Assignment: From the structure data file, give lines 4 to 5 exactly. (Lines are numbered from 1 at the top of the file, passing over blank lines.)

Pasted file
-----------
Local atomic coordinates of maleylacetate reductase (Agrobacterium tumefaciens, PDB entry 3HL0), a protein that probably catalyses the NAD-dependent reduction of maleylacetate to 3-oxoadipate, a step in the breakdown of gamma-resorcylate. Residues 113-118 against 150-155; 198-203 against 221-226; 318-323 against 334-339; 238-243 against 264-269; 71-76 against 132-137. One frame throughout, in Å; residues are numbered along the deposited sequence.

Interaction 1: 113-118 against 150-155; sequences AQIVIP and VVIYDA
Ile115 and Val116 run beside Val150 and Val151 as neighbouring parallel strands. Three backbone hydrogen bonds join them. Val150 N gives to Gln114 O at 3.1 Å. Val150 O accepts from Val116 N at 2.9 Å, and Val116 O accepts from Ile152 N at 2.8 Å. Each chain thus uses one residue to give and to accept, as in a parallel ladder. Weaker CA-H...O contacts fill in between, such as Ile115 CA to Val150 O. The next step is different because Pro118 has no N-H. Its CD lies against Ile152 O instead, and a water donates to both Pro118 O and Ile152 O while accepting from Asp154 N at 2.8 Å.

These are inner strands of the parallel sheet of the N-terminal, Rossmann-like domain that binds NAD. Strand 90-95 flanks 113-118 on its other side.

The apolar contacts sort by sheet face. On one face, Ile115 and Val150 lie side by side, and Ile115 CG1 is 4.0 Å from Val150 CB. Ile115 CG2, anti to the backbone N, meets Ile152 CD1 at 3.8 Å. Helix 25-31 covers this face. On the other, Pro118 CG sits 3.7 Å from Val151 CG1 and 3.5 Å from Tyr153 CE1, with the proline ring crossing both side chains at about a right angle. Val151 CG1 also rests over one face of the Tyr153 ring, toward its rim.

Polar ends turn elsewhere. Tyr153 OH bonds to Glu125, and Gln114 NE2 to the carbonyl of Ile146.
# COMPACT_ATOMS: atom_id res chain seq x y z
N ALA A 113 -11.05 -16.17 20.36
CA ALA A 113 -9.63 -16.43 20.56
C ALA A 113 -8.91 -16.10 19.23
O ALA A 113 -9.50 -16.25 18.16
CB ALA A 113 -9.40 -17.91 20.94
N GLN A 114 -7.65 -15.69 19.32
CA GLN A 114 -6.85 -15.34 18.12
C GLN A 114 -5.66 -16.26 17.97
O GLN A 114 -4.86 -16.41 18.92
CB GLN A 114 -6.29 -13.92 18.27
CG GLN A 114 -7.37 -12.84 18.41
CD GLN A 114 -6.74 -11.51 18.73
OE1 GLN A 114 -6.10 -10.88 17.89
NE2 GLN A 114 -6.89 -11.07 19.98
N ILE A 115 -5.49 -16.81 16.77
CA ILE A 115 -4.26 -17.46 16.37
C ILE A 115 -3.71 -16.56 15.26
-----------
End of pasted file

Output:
These are inner strands of the parallel sheet of the N-terminal, Rossmann-like domain that binds NAD. Strand 90-95 flanks 113-118 on its other side.

The apolar contacts sort by sheet face. On one face, Ile115 and Val150 lie side by side, and Ile115 CG1 is 4.0 Å from Val150 CB. Ile115 CG2, anti to the backbone N, meets Ile152 CD1 at 3.8 Å. Helix 25-31 covers this face. On the other, Pro118 CG sits 3.7 Å from Val151 CG1 and 3.5 Å from Tyr153 CE1, with the proline ring crossing both side chains at about a right angle. Val151 CG1 also rests over one face of the Tyr153 ring, toward its rim.